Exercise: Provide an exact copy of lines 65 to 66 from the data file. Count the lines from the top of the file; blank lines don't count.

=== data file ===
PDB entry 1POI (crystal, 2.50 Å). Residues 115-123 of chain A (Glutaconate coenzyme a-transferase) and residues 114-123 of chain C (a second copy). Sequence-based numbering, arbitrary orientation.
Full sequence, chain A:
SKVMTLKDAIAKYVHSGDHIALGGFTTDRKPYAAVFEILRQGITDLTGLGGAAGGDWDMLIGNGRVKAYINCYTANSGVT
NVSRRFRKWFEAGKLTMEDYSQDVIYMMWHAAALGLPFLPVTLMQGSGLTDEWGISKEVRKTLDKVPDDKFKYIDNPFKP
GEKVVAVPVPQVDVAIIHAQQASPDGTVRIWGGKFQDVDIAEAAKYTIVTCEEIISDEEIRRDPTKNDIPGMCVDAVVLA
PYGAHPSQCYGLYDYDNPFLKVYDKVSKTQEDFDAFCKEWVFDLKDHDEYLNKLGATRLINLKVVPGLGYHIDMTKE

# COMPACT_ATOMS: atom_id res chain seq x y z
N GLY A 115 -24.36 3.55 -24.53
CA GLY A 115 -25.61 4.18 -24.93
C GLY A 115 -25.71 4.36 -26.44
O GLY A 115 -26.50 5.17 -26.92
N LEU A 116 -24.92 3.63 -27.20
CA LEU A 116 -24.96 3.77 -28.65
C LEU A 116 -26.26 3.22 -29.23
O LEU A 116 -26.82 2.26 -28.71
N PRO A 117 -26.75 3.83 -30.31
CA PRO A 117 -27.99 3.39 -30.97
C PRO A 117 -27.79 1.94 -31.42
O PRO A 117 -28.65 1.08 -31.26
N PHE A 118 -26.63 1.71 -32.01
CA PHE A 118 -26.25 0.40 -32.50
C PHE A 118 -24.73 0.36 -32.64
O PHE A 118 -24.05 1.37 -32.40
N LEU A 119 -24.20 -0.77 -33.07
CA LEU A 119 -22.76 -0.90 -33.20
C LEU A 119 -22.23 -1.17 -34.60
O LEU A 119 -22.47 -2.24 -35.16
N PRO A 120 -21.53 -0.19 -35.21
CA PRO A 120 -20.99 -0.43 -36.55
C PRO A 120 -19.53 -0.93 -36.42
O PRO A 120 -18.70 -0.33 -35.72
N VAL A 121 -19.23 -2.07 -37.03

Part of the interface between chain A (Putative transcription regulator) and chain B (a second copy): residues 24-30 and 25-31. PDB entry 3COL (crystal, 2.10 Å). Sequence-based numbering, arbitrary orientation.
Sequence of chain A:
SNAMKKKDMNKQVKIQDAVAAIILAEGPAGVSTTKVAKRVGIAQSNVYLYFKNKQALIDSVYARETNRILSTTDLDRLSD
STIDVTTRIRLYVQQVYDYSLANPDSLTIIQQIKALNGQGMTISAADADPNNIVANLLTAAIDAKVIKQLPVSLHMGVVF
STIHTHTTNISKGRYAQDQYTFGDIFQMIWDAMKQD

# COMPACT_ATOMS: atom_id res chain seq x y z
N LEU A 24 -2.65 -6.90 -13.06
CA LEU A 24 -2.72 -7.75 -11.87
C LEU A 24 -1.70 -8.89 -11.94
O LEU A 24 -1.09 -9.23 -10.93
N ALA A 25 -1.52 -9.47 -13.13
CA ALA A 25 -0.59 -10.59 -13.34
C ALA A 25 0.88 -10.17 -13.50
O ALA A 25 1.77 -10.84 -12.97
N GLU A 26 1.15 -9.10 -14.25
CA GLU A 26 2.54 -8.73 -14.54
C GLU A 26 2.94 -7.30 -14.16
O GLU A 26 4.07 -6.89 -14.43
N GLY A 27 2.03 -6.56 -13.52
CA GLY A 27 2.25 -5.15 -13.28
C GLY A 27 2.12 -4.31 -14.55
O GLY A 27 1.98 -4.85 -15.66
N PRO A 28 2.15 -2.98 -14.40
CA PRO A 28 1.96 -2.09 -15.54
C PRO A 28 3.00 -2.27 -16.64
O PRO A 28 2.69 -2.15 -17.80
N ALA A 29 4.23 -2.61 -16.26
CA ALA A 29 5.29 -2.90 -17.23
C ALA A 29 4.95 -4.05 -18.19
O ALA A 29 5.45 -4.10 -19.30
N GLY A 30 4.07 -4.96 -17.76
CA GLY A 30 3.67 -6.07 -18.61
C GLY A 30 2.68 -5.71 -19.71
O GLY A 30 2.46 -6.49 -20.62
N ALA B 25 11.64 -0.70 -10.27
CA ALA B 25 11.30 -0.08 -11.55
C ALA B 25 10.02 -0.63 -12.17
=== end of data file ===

C GLY A 30 2.68 -5.71 -19.71
O GLY A 30 2.46 -6.49 -20.62